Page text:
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Papaya – Does it taste like Soap?

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It took years for me to warm up to papaya. My first introduction to it was when I was sixteen years old and working in the health food department at our local grocery store. It was dried and so loaded with sugar that it just tasted like a piece of gummy, sweet soap. It’s unfortunate that that was my first experience because the impression of it left me going over a decade before I was willing to try it again.

The fruit’s taste is vaguely similar to pineapple and peach, although much milder without the tartness, as well as creamier and more fragrant, with a texture of slightly over-ripened cantaloupe. Now there’s a description for you.

papaya-fruit-and-seeds

Papaya is native to Central America and exists in tropical and subtropical areas throughout the world. This large, short-lived perennial plant with a single trunk can reach up to thirty feet at maturity. Get this… the leaves are over three feet in width.

There are three different tree types; female plants, male plants, and bisexual plants. The female and bisexual plants are the only ones that produce fruit. Depending on the tree type, this fruit is small to medium round or medium to large oblong shape. Fruit flesh is generally yellow, although some red and orange types exist as well. Depending on the growing conditions, a tree may produce 30 to 150 fruits each year.

All parts of the tree contain latex. The hollow green or deep purple trunk is straight and cylindrical with prominent leaf scars. The flowers are similar in shape to the flowers of the Plumeria but are much smaller and wax-like. They appear on the axils of the leaves, maturing into the fruit. Papaya trees bloom all year long. After the first year, there should be a constant supply of both fruits and flowers on the tree.

blossoms of a papaya tree

Hawaiian Papayas

There are two main types of papayas, Hawaiian and Mexican. The Hawaiian varieties are the papayas commonly found in supermarkets. These pear-shaped fruits generally weigh about one pound and have yellow skin when ripe. The flesh is bright orange or pinkish, depending on variety, with small black seeds clustered in the center.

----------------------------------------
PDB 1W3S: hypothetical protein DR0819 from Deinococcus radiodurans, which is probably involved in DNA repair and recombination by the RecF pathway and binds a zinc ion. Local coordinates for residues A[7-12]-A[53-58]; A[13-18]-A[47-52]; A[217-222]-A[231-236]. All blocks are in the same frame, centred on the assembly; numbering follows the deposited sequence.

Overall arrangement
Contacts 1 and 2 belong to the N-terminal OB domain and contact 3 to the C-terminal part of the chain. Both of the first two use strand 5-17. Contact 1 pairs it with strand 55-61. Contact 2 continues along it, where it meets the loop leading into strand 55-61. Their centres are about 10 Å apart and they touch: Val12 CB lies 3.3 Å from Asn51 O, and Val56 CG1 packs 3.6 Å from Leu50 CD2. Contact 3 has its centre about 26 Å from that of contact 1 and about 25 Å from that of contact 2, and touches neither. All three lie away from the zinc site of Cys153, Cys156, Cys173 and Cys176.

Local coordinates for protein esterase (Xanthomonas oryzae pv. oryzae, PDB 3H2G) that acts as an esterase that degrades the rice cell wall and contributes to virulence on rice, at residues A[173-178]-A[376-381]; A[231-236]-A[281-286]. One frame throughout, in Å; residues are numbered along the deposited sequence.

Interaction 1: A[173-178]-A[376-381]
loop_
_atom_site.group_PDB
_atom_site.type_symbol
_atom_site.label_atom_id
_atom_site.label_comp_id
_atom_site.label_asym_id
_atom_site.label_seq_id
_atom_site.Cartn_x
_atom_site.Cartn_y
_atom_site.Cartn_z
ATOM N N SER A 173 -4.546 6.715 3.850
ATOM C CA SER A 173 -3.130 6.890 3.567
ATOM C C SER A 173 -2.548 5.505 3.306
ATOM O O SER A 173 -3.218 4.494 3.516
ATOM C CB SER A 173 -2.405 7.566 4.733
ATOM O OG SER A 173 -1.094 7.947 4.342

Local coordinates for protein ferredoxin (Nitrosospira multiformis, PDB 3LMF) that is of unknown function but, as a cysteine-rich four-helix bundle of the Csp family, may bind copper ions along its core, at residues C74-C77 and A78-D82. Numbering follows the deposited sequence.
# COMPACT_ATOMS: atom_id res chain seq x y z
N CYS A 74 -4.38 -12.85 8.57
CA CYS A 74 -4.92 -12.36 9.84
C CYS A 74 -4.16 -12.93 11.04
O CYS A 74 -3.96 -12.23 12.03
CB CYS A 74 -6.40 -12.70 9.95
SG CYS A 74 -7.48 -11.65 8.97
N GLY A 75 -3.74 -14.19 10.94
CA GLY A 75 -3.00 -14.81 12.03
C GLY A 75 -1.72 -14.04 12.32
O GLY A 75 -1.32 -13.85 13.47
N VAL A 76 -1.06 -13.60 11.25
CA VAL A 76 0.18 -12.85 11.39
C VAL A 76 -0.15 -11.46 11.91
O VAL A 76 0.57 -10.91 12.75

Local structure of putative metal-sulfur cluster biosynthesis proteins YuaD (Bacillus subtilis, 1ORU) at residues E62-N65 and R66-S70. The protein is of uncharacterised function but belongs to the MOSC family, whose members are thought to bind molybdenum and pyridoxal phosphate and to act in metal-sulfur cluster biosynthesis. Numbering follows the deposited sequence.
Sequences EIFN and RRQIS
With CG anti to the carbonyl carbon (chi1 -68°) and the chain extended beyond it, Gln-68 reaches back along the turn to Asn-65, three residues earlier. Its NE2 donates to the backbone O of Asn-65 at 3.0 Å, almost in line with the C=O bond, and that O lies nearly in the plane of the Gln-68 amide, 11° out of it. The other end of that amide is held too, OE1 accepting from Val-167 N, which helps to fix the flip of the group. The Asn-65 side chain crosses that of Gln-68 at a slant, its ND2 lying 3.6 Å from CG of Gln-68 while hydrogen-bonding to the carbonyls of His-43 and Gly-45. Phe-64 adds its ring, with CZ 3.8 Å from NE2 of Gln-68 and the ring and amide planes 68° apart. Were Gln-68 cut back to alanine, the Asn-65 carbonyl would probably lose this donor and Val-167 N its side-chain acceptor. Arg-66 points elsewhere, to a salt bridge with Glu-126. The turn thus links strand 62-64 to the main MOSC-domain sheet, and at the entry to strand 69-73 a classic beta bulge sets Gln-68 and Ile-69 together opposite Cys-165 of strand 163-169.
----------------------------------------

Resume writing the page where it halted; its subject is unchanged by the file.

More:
Mexican Papayas

These are much larger than the Hawaiian ones and may weigh up to ten pounds and can be more than fifteen inches long. The flesh may be yellow, orange, or pink. The flavor is less intense than that of the Hawaiian papaya but is still delicious and extremely enjoyable.

A properly ripened papaya is juicy, sweetish, and somewhat like a cantaloupe in flavor, although musky in some types. The fruit (and leaves) contain papain which helps digestion and is used to tenderize meat. The edible seeds have a spicy flavor somewhat reminiscent of black pepper.

papaya-fruit on a tree

Harvest

Papayas are ready to harvest when most of the skin is yellow-green. The papaya fruit is left on the plant to continue mellowing its flavor for as long as they can. As the color develops, the fruit’s sugar content rises, improving the flavor. When ready, they twist the papaya fruit to break it from the stem.

After several days of ripening at room temperature, they will be almost fully yellow and slightly soft to the touch. Squeeze the papaya, if it yields to finger pressure on the rounded end it is ready. The more it gives, the riper the fruit. Don’t wait until the end becomes soft and mushy. Refrigerate the fully ripe papaya for four to seven days. I once approached a gentleman who worked in the produce section of the grocery store. I asked him to help me select a ripe papaya. As we rummaged through a pile of them, he said, “If you want to eat it today, look for one that looks like it should go in the trash… that is when it is truly ripe.” He was right and I have used this method each time I buy one.

They are often sliced and eaten by themselves or served with a myriad of other foods. They can also be cooked to make chutney or various desserts. Green papayas should not be eaten raw because of the latex they contain, although they are frequently boiled and eaten as a vegetable. In the West Indies, young leaves are cooked and eaten like spinach. In India, seeds are sometimes used as an adulterant in whole black pepper.

How the WHOLE Tree & Fruit are Used

Just about everything on the papaya plant is EDIBLE. The fruit, leaves, flowers, stems, roots, and seeds. Caution should be taken when harvesting, as papaya is known to release a latex fluid when not quite ripe, which can cause irritation and provoke an allergic reaction in some people.

Papaya Flesh

Papaya Seeds

Tree Trunks

Papaya Bark

Papaya Leaves

Papaya Latex

Papaya Flowers

Papaya Roots

In the Raw Recipe Application

 

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